The United States of Batman: Dissecting American Politics at the Cineplex

I have always been a moviegoer and nothing has caught my attention quite like Batman. And I have seldom seen movies that raise so many crucial political issues as the Batman series.

These apparently escapist movies actually deal with the main issues that separate liberals and conservatives in a more substantial manner than you will find anywhere else. The issues of justice and punishment, "law and order" and concerns about the decay of social norms are treated in detail. Moreover, the seven movies released since 1989 also reflect the so-called "asymmetric polarization" in American society wherein radical Conservatism has gained ground in the U.S. and beyond its borders, while Liberalism has been incapable of responding, in spite of the continuing rise in economic inequality.

Batman, as it is well known, is a self-appointed protector of an imaginary metropolis, Gotham City, frequently associated with New York. But that is not exactly right. Gotham City is not an American metropolis either. It is a "global" metropolis, a metaphor for "global" society in an age when more than half of the planet's population lives in urban spaces, and the world's citizens are confronted daily with problems such as poor governance and corruption, air pollution and street prostitution, petty as well as organized crime. Gotham City is the space where the brute force of the crowd bumps up against the rights and the aspirations of the individual.

Over the last twenty-five years, starting in 1989, the seven Batman movies have served as a faithful mirror of America's political evolution, presenting a narrative, and a system of metaphors, that identify the cultural changes that underlie tectonic shifts. The first metaphor is Batman himself, who might not in fact be considered a "hero." He is a normal human being who disguises himself as a bat in order to frighten the enemies of society, one or more, that he confronts in each movie. His actions have a tragic nobility to them, but they are often ambiguous in their implications.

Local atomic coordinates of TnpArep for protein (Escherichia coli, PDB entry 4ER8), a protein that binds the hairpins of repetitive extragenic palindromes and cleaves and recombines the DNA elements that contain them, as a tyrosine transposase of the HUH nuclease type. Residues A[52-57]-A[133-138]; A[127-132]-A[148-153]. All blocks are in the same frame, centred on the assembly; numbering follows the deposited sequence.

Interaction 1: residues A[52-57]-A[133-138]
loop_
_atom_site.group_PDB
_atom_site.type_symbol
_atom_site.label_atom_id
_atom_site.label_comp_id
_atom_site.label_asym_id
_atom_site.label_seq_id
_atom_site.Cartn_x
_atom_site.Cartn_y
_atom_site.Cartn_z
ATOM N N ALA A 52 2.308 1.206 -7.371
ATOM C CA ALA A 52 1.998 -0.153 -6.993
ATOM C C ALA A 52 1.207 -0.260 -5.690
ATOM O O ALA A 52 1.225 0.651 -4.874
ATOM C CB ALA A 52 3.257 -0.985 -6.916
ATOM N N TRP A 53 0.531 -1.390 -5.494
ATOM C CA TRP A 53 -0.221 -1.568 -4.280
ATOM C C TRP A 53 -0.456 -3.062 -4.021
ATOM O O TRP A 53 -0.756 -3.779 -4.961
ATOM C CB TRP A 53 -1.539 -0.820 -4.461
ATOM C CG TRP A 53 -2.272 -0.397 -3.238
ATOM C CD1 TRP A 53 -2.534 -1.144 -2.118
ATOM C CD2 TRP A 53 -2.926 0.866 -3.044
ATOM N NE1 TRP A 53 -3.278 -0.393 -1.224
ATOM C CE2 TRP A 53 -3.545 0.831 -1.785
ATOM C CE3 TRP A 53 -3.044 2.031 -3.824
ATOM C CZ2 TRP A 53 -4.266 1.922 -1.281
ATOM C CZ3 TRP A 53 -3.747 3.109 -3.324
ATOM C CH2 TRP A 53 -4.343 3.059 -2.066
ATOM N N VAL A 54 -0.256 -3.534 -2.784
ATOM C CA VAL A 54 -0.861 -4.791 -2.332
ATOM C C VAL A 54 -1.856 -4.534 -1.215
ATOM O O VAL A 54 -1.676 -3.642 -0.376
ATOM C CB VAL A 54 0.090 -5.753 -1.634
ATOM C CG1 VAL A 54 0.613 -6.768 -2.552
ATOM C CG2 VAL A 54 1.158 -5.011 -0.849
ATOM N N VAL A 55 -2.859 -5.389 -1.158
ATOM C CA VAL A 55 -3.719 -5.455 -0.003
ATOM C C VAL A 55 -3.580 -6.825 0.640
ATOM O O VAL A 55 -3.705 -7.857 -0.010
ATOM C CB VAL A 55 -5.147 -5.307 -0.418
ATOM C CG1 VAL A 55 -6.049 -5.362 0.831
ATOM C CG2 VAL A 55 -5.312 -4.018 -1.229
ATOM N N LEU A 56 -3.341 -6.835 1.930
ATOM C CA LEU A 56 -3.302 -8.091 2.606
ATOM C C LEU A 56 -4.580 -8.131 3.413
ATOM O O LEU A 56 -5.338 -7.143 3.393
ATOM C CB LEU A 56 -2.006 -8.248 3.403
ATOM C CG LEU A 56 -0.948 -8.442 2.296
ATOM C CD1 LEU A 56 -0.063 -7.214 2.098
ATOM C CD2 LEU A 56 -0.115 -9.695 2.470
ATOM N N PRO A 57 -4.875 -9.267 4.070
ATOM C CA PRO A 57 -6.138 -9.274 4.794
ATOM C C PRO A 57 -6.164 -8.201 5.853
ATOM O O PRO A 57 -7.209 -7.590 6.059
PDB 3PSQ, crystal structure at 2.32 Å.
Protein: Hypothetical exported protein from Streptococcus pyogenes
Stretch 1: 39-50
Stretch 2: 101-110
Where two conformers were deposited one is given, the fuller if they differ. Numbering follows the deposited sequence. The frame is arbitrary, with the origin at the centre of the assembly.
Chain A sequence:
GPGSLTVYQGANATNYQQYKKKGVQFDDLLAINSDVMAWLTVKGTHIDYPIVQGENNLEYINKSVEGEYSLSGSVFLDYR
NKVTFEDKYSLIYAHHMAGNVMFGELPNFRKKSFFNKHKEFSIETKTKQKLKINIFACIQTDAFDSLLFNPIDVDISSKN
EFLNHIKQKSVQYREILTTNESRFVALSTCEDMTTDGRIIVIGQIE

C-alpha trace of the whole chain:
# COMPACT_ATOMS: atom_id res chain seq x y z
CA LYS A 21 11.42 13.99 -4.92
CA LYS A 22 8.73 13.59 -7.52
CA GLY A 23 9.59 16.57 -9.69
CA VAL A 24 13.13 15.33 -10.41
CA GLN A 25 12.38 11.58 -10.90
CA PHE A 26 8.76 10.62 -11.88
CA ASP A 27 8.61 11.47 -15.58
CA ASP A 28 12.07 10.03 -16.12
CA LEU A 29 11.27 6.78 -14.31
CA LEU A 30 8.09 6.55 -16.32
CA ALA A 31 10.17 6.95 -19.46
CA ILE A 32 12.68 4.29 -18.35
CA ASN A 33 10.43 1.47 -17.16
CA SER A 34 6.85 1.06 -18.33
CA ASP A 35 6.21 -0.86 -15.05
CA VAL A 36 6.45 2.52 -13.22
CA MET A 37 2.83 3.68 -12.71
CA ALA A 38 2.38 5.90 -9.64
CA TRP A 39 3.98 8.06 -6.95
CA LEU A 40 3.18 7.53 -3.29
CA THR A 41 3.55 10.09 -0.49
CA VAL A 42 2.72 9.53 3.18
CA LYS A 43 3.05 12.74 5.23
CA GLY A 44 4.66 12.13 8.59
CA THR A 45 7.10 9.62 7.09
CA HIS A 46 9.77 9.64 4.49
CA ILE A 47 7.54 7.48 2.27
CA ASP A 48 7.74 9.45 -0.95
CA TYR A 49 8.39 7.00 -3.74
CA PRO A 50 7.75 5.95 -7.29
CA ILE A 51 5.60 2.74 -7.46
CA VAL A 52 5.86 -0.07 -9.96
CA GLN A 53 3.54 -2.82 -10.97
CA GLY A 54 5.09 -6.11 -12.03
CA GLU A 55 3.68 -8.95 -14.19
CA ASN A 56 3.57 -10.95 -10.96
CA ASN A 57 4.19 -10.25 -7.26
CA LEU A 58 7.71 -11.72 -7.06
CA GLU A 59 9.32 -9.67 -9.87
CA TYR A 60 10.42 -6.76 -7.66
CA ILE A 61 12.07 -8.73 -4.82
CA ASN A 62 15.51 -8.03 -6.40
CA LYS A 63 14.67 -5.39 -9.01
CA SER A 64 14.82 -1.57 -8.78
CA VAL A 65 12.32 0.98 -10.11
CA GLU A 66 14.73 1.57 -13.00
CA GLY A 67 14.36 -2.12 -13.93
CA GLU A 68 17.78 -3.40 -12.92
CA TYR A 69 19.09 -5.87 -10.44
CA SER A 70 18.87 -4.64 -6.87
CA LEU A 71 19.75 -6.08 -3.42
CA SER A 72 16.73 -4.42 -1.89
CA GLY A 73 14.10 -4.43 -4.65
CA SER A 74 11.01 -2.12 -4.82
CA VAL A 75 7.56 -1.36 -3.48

The enemies in Batman are metaphors for the major threats that Western societies face: organized crime, political and judicial corruption, social inequality and the revolt of the underdogs. But deeper trends are also treated in depth such as the detachment of technology from social responsibly, the pervasiveness of media control, the appeal of nihilist radicalism, terrorism, and the use of fear as a tool for ruling over and victimizing the poorly educated and easily frightened.

That's why, as a political scientist with a strong interest in mass culture, I feel that I can decipher the ideological messages (sometimes hidden, but most of the time fairly open) within the Batman franchise that are being spread worldwide. It is indeed not a stretch to estimate that around two hundred million people have seen each of the two last Batman movies.

Batman's global audience reads the American "Culture wars" limned in Batman as they spread beyond the U.S. borders their global discourse on human nature, politics and society. That discourse has deep philosophical roots.

Liberalism starts from the assumption that man is, by nature, fundamentally good. And if he goes astray from the right path, it is society that is responsible for having perverted and twisted him. The Conservative perspective starts instead from the pessimistic assumption that all men are evil by nature and that it is naïve, even dangerous, to assume they can be reasoned with, and reformed. This assumption implies that harsh measures must be taken in order to maintain order and to prevent the chaos in society.

When Bruce Wayne (Batman's non-masked alias) confronts with issues and threats to which liberals and conservatives offer different responses, and priority, he reacts without any preconceived prescription for a solution. He is fumbling around for a direction and ponders different options with all seriousness.